How to Build a Built-in Part 2 of 3 - The Fireplace Mantel and Surround
The center of any living room should be the fireplace. This is a special place in the house because it brings people together. I have wonderful memories of the fireplace that was in my house as a kid growing up in Georgia. We were lucky and had a real wood working fireplace. I got to chop wood and clean out the ashes when the fire had burned out. It sounds like it was a chore but it was so much fun. Not many fireplaces these days are wood burning, most of them use natural gas. The fireplace I grew up with was always a special place full of great memories and laughter.
I remember like it was yesterday. I had a wonderful childhood and I loved to play around the fireplace hearth. I often pretended, along with my brothers, that our Lego men were scaling an enormous rock face on the mountain of doom or something like that. They had to scale and walk the treacherous narrow pathway (grout lines) up the mountain on some epic journey fighting pirates and bad weather. They were always looking for the pirates lost gold or sometimes just exploring. I don't think much has changed in the years past and now I get to play Legos with my son.
Shaker Style Fireplace
When my wife and I decided to build a house I said I wanted a large fireplace. I wanted something that was going to draw everyone's eye, something we could all gather around and tell stories and create memories. I first thought I wanted a Craftsman styled fireplace because the outside of our house was following the Craftsman look and feel. After some research and deep thought I discovered that I really didn't like the Craftsman look on the inside of our home. I gravitated to the Shaker style and my wife leaned toward the Farmhouse. I did a lot of sketches and illustrations to come up with the design of the fireplace mantel and surround. I think I spent several days mulling over the design and when my parents came to visit I realized I had to make some adjustments to compensate for the cabinet proportions etc. You can read about how I built the cabinets by reading the first blog post "How to Build a Built-in Part 1 of 3 - The Cabinets".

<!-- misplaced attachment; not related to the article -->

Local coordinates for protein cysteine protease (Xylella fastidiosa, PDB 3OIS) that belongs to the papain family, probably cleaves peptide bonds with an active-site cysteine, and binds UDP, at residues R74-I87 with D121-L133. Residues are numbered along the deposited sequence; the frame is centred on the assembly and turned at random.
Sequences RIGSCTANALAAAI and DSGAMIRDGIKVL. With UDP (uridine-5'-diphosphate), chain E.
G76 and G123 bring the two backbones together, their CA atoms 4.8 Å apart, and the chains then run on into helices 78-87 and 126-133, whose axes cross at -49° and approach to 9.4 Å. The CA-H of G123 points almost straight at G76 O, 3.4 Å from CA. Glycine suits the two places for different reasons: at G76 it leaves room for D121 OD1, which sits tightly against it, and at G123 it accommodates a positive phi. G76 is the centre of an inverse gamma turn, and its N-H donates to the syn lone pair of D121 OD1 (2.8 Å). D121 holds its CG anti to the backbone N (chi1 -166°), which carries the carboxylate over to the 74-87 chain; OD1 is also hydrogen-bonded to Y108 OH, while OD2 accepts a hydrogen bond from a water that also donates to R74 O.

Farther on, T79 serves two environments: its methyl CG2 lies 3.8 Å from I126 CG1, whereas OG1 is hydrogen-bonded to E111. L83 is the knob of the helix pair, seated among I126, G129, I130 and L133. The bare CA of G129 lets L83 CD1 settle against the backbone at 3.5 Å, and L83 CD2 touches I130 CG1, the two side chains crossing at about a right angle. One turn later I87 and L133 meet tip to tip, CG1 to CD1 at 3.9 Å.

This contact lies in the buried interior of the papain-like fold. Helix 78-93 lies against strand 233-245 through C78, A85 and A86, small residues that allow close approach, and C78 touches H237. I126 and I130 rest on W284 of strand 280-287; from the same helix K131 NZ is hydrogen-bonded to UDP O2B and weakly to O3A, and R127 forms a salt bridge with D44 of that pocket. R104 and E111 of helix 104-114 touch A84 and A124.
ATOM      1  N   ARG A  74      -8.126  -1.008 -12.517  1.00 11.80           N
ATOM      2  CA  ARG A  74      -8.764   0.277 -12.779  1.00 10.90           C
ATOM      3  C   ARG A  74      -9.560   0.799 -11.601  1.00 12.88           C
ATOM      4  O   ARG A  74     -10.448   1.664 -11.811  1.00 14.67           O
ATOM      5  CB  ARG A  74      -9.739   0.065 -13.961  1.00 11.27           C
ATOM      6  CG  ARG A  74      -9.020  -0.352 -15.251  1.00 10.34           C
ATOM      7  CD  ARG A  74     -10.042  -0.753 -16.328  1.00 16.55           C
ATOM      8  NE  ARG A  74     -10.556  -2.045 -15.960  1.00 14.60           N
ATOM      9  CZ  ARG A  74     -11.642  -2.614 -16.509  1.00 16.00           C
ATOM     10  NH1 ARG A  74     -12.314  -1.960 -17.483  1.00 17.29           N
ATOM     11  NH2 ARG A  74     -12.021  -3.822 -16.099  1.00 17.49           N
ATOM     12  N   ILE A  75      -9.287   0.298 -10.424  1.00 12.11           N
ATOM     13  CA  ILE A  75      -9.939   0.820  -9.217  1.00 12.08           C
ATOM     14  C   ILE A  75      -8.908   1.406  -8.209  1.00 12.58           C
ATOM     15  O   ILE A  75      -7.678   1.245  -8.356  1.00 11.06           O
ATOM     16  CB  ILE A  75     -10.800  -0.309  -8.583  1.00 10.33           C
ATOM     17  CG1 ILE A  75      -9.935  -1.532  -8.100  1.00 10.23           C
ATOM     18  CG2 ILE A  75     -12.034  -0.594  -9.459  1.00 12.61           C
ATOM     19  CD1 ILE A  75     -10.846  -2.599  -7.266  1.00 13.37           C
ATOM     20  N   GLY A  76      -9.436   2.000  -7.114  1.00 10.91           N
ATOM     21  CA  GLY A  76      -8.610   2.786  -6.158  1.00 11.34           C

My goal was to follow the Shaker's guiding principles. If you don't know much about the Shaker style I would encourage you to keep reading and even purchase the books I have referenced below.
Purchase and Download the Fire Place Cabinets and Bookshelves Build Instructions
I have created a PDF with all the information, measurements and details you need to make this amazing fireplace. Here is a link to where you can download the Build Instructions to make the Fireplace surround, cabinets and bookshelves. If you have any questions please feel free to contact me.
History of The Shaker Style
Shaker furniture is a distinctive style of furniture developed by the United Society of Believers in Christ's Second Appearing, commonly known as Shakers, a religious sect that had guiding principles of simplicity, utility and honesty. Their beliefs were reflected in the well-made furniture of minimalist designs. If you are interested in making Shaker furniture I would recommend the book by Thom Moser "How to Build Shaker Furniture" and "Shaker Furniture Projects" by Popular Woodworking Magazine.